Story by: Aaron Brown
The cryptocurrency market is one of booms and busts. Bitcoin went from essentially zero in 2009 to almost $150 by 2013. It then fell 60% and rebounded to $1,150. By 2015, it was down 85% to $175 (although still above the high in 2013). It then skyrocketed, peaking at more than $20,000 by the end of 2017. In 2018, it again lost 85% of its value to $3,200 (but still above the 2015 high). This year, Bitcoin rose to more than $9,000 and now hovers around $8,100.
If the pattern of the last two rallies repeats, Bitcoin could rise to $60,000 to $400,000 before crashing 85% again. But today’s cryptomarket is far different from the ones in 2013 and 2015, when the last two rallies started. It’s much larger for one thing, $260 billion in market cap compared with $1 billion in 2013 and $3 billion in 2015. There are far more cryptoassets and far more users. More than $30 billion of investment capital was spent in 2018 building platforms and code bases. The regulatory picture has clarified considerably, and big companies including JPMorgan Chase & Co. and Facebook Inc. are jumping into the sector. (Full disclosure: I own Bitcoin and other cryptocurrencies.)
Of course, that doesn’t eliminate the chance of bubble and crash. Even assets that don’t change, that are as boring as gold or residential real estate, have experienced booms and busts. With the rapid innovation, radical ideas and disruption of crypto, investors have to expect a lot of volatility. But is there a chance they could see a few years of sane returns, with drawdowns limited to, say, 20% instead of 85% or more?
One place to look for evidence is the Bitcoin options market. In late November 2017, when cryptocurrency prices were similar to those now, there was active trading in $10,000 one-month Bitcoin calls at implied volatility above 300%. That means paying $2,200 for the right to buy Bitcoin at $10,000 when it is selling for $8,000. Bitcoin has to go to $12,200, a more than 50% increase in a month, just to break even on this contract. Investors thought there was a 25% chance Bitcoin would go above $10,000 in December and, if it did, its expected price was almost $19,000. If it didn’t, its expected price was only about $4,000.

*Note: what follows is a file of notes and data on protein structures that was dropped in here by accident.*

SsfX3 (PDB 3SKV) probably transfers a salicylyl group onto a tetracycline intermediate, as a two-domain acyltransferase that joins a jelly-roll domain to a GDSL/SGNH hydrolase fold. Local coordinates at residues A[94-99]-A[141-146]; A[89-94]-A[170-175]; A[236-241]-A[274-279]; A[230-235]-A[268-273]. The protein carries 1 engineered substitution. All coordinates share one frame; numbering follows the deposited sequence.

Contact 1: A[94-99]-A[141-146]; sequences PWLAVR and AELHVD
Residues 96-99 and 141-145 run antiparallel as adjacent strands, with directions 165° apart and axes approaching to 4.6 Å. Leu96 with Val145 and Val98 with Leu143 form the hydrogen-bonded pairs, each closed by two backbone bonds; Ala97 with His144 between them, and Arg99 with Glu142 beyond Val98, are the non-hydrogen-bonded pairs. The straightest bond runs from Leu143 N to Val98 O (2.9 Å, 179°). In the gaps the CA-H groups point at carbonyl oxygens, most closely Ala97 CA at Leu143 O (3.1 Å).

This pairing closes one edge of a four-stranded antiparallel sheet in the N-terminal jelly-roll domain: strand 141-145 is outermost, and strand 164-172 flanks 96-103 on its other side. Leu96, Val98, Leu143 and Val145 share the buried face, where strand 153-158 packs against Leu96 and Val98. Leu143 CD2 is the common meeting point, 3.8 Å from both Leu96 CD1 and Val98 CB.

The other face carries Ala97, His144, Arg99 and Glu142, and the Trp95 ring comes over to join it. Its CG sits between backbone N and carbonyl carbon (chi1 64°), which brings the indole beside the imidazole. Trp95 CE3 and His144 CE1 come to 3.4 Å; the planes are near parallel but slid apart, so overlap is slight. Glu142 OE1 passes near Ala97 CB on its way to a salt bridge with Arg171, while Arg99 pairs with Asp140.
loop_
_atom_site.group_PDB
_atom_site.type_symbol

Today the contract sells for a more reasonable $200 at about 85% implied volatility. That suggests a 15% chance of Bitcoin going above $10,000 in a month and an expected price of only a little more than $11,000 if it does. If it doesn’t, the expected price is around $7,500. That’s a volatile investment, but nothing like 2017. So the probability of a bubble or crash in the near future seems smaller than the last time prices were near this level.
Another clue is correlation with the S&P 500 Index. Cryptocurrencies are technology businesses, which tend to have high correlation to the S&P 500 because they do well in good economic times with strong demand growth, support for innovation and inexpensive capital. But they are also substitutes for traditional finance and can do well when populists threaten trade wars, militarists threaten shooting wars or progressives talk about spending increases, wealth taxes and financial regulation.
The table below shows the average and standard deviation of the three-month return on Bitcoin, grouped by the correlation to the S&P 500 in the previous three months. These are quarterly returns, not annualized. You can see that when correlation is near zero for a quarter, Bitcoin average returns are very high the next quarter, but volatility is even higher. These are the boom and bust quarters. (A correlation of 1 implies that two variables move perfectly in the same direction, whereas a correlation of negative 1 implies that two variables move perfectly in the opposite direction.)
The chart above shows Bitcoin’s correlation with the S&P 500, which now stands near -0.2, a point where volatility has not been extreme in the past. Since mid-2018, the correlation stayed near zero only for a couple of months early in 2019. But during the bubble and crash at the end of 2017, correlations were near zero from September 2017 to January 2018. Generally speaking, Bitcoin seems to alternate between positive and negative correlations with the S&P 500, only occasionally spending time near zero, and those times seem to have the rapid price increases, presumably because the Bitcoin prices are not reflecting fundamentals.
Looking at the evidence, it appears the next cycle might be different. Whether that’s because the sector has matured or investors have become smarter, I couldn’t say. But my best guess is prices will swing this summer in response to fundamental news rather than screaming up on FOMO before crashing.by